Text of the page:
Octave species

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In early Greek music theory, an octave species (εἶδος τοῦ διὰ πασῶν, or σχῆμα τοῦ διὰ πασῶν) is a sequence of incomposite intervals (ditones, minor thirds, whole tones, semitones of various sizes, or quarter tones) making up a complete octave (Barbera 1984, 231–32). The concept was also important in Medieval and Renaissance music theory.

Ancient Greek theory[edit]

Greek Dorian octave species in the enharmonic genus, showing the two component tetrachords About this sound Play 
Greek Dorian octave species in the chromatic genus About this sound Play 
Greek Dorian octave species in the diatonic genus About this sound Play 

Greek theorists used two terms interchangeably to describe what we call species: eidos (εἶδος) and skhēma (σχῆμα), defined as "a change in the arrangement of incomposite [intervals] making up a compound magnitude while the number and size of the intervals remains the same" (Aristoxenus 1954, 92.7–8 & 92.9–11 (da Rios), translated in Barbera 1984, 230). Cleonides (the Aristoxenian tradition) described (in the diatonic genus) three species of diatessaron, four of diapente and seven of diapason. Ptolemy in his "Harmonics" called them all generally "species of primary consonances" (εἴδη τῶν πρώτων συμφωνιῶν). Boethius, who inherited Ptolemy's generalization under the term "species primarum consonantiarum" (Inst. mus. IV,14[full citation needed]), expanded species theory of Greeks; along with the traditional orderings of three primary species he introduced three further their orderings (Boethius 1989, 149). For epistemology of the Antiquity music theory, the most important of all was the octave species, because "from the species of the consonance of the diapason arise what are called modes" (Boethius 1989, 153).

Octave species[edit]

The basis of octave species was the smaller category of species of the perfect fourth, or diatessaron; when filled in with two intermediary notes, the resulting four notes and three consecutive intervals constitute a "tetrachord" (Gombosi 1951, 22). The species defined by the different positioning of the intervals within the tetrachord in turn depend upon genus first being established (Barbera 1984, 229). Incomposite in this context refers to intervals not composed of smaller intervals.

Greek Phrygian octave species in the enharmonic genus About this sound Play 

Most Greek theorists distinguish three genera of the tetrachord: enharmonic, chromatic, and diatonic. The enharmonic and chromatic genera are defined by the size of their largest incomposite interval (major third and minor third, respectively), which leaves a composite interval of two smaller parts, together referred to as a pyknon; in the diatonic genus, no single interval is larger than the other two combined (Barbera 1984, 229). The earliest theorists to attempt a systematic treatment of octave species, the harmonicists (or school of Eratocles) of the late fifth century BC, confined their attention to the enharmonic genus, with the intervals in the resulting seven octave species being (Barker 1984–87, 2:15):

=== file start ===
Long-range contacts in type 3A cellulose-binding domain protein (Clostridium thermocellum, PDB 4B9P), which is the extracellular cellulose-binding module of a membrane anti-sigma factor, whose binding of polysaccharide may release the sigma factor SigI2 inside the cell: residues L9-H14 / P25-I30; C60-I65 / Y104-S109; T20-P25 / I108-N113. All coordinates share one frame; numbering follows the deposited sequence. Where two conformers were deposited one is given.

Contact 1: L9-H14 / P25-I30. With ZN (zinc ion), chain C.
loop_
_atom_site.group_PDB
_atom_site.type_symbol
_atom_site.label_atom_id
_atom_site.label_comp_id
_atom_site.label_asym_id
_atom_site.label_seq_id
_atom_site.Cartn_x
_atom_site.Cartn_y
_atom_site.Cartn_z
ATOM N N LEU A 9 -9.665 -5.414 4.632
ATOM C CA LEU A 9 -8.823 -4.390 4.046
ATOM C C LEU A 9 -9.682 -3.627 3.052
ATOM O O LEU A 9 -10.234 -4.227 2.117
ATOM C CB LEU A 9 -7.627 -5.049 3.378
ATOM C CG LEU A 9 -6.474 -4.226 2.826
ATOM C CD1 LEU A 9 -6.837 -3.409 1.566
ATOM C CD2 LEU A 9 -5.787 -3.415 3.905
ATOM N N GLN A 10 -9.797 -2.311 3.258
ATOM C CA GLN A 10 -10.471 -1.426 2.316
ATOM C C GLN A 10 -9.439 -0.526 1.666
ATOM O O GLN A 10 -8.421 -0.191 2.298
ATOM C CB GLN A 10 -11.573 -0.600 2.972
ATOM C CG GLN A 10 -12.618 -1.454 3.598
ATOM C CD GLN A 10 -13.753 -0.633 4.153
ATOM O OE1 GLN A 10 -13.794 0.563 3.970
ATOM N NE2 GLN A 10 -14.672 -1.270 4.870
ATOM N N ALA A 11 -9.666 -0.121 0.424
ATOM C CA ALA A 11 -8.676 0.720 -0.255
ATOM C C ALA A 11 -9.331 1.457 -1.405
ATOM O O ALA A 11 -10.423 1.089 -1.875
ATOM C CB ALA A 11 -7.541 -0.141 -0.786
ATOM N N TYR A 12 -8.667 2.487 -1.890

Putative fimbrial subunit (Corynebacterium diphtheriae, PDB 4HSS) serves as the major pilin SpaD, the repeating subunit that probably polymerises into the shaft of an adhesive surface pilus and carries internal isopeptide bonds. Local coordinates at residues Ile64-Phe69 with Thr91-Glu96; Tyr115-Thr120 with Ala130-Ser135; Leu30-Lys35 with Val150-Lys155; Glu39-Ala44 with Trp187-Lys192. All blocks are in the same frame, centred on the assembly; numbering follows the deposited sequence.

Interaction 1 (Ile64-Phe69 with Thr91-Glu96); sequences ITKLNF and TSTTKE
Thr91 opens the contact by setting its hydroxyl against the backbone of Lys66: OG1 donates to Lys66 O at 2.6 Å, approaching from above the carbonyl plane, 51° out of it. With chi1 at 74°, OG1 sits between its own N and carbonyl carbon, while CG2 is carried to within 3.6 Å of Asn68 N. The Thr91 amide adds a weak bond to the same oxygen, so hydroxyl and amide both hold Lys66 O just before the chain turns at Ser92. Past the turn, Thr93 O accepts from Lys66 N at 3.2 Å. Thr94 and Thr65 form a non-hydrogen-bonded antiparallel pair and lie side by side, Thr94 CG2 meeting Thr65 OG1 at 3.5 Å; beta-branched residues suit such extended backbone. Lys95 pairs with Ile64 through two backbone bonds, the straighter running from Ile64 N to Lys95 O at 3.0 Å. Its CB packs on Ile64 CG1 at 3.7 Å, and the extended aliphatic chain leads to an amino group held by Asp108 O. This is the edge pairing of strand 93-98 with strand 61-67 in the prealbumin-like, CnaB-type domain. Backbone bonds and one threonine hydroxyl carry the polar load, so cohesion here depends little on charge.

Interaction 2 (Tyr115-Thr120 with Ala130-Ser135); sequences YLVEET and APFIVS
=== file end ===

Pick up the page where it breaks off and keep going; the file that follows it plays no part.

Mixolydian ¼ ¼ 2 ¼ ¼ 2 1
Lydian ¼ 2 ¼ ¼ 2 1 ¼
Phrygian 2 ¼ ¼ 2 1 ¼ ¼
Dorian ¼ ¼ 2 1 ¼ ¼ 2
Hypolydian ¼ 2 1 ¼ ¼ 2 ¼
Hypophrygian 2 1 ¼ ¼ 2 ¼ ¼
Hypodorian 1 ¼ ¼ 2 ¼ ¼ 2

Species of the perfect fifth (diapente) are then created by the addition of a whole tone to the intervals of the tetrachord. The first, or original species in both cases has the pyknon or, in the diatonic genus, the semitone, at the bottom (Cleonides 1965, 41) and, similarly, the lower interval of the pyknon must be smaller or equal to the higher one (Barbera 1984, 229–30). The whole tone added to create the species of fifth (the "tone of disjunction") is at the top in the first species; the remaining two species of fourth and three species of fifth are regular rotations of the constituent intervals, in which the lowest interval of each species becomes the highest of the next (Cleonides 1965, 41; Barbera 1984, 233). Because of these constraints, tetrachords containing three different incomposite intervals (compared with those in which two of the intervals are of the same size, such as two whole tones) still have only three species, rather than the six possible permutations of the three elements (Barbera 1984, 232). Similar considerations apply to the species of fifth.